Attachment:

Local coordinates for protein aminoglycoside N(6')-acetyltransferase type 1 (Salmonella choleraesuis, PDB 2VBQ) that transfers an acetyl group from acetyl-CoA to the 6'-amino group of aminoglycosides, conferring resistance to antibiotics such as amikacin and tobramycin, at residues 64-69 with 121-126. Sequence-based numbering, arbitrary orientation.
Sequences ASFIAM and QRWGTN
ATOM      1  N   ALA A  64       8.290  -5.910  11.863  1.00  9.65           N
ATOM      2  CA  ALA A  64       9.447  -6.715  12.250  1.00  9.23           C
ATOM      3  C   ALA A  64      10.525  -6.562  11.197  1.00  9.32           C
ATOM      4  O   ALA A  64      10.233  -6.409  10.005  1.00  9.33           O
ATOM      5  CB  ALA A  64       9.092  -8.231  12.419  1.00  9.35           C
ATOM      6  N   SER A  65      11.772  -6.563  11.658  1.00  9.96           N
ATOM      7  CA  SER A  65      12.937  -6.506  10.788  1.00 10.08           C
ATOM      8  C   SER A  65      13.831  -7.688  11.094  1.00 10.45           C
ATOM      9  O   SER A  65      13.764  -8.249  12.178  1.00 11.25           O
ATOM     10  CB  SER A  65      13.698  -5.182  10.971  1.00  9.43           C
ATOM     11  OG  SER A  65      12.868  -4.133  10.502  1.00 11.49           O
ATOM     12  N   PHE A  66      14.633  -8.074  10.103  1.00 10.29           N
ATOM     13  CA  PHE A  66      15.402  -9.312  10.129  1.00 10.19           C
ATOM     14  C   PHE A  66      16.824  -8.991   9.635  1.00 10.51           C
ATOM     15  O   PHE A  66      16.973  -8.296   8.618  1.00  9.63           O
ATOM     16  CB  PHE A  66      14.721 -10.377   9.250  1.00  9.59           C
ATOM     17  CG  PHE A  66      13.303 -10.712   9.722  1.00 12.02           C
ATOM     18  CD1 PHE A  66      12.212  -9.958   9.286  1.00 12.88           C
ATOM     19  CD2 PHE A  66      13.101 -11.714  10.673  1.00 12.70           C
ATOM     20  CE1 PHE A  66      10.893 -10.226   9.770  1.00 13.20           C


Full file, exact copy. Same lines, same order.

Local coordinates for protein aminoglycoside N(6')-acetyltransferase type 1 (Salmonella choleraesuis, PDB 2VBQ) that transfers an acetyl group from acetyl-CoA to the 6'-amino group of aminoglycosides, conferring resistance to antibiotics such as amikacin and tobramycin, at residues 64-69 with 121-126. Sequence-based numbering, arbitrary orientation.
Sequences ASFIAM and QRWGTN
ATOM      1  N   ALA A  64       8.290  -5.910  11.863  1.00  9.65           N
ATOM      2  CA  ALA A  64       9.447  -6.715  12.250  1.00  9.23           C
ATOM      3  C   ALA A  64      10.525  -6.562  11.197  1.00  9.32           C
ATOM      4  O   ALA A  64      10.233  -6.409  10.005  1.00  9.33           O
ATOM      5  CB  ALA A  64       9.092  -8.231  12.419  1.00  9.35           C
ATOM      6  N   SER A  65      11.772  -6.563  11.658  1.00  9.96           N
ATOM      7  CA  SER A  65      12.937  -6.506  10.788  1.00 10.08           C
ATOM      8  C   SER A  65      13.831  -7.688  11.094  1.00 10.45           C
ATOM      9  O   SER A  65      13.764  -8.249  12.178  1.00 11.25           O
ATOM     10  CB  SER A  65      13.698  -5.182  10.971  1.00  9.43           C
ATOM     11  OG  SER A  65      12.868  -4.133  10.502  1.00 11.49           O
ATOM     12  N   PHE A  66      14.633  -8.074  10.103  1.00 10.29           N
ATOM     13  CA  PHE A  66      15.402  -9.312  10.129  1.00 10.19           C
ATOM     14  C   PHE A  66      16.824  -8.991   9.635  1.00 10.51           C
ATOM     15  O   PHE A  66      16.973  -8.296   8.618  1.00  9.63           O
ATOM     16  CB  PHE A  66      14.721 -10.377   9.250  1.00  9.59           C
ATOM     17  CG  PHE A  66      13.303 -10.712   9.722  1.00 12.02           C
ATOM     18  CD1 PHE A  66      12.212  -9.958   9.286  1.00 12.88           C
ATOM     19  CD2 PHE A  66      13.101 -11.714  10.673  1.00 12.70           C
ATOM     20  CE1 PHE A  66      10.893 -10.226   9.770  1.00 13.20           C